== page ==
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Friday, August 26, 2016

No Forks Required

This signs greets customers when they walk into Kreuz Market in Lockhart, Texas.
Several central Texas barbecue restaurants make it clear that barbecue should be eaten with your fingers rather than forks. Of course, that central Texas practice was born when meat markets (butchers) in that area started barbecuing meats for sale at around the end of the 1800s in order to move more product with less waste. However, the tradition of eating barbecue with our fingers rather than utensils is much older than the central Texas tradition.

Old accounts of barbecues (some of which go back hundreds of years) in Virginia, Kentucky, Georgia and even New York City tell of how the barbecue was eaten with fingers or, as one put it, “nature’s gifts of teeth and fingers.”

The reason for this practice goes back to colonial times in Virginia. As people in frontier regions would hold barbecues and people from all over the region would attend, there was simply no way of providing everyone with eating utensils. Metal forks and spoons were luxury items in those days and, of course, there were no convenience stores around that sold cheap plastic forks and spoons. Therefore, attendees of those old barbecues would bring their own cup and spoon so that they could enjoy the Brunswick stew and ate the barbecue with their fingers. In an advertisement for a barbecue held in Augusta, Georgia, in 1840, we find:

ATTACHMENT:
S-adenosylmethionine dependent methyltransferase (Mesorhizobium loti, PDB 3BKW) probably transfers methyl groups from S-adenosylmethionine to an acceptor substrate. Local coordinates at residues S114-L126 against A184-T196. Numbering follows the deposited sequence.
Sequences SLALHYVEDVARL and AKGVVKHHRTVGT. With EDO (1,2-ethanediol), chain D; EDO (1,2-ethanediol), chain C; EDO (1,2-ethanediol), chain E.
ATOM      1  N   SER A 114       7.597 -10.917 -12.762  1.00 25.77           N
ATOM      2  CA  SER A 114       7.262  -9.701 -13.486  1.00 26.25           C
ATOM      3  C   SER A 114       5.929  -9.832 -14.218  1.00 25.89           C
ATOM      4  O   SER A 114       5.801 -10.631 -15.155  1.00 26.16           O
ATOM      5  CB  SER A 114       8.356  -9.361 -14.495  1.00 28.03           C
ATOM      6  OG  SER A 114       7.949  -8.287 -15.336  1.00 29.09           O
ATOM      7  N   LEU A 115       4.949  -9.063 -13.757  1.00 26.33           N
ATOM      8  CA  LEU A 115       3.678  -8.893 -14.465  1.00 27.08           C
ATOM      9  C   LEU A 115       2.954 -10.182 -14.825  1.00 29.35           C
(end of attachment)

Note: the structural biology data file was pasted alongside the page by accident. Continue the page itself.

"The Barbecue today, will be strictly after the old Virginia style, in the olden time, those therefore who intend to participate should not go unprovided with a knife, with which to, 'cut their way,' into the delicious legs of mutton &c., which will be served for the occasion."

So, put those forks down and eat your barbecue the right way . . . the Virginian way . . . even if you are in central Texas.

You can read more in my upcoming book Virginia Barbecue: A History available for pre-order at online booksellers. Click here for Amazon.com.

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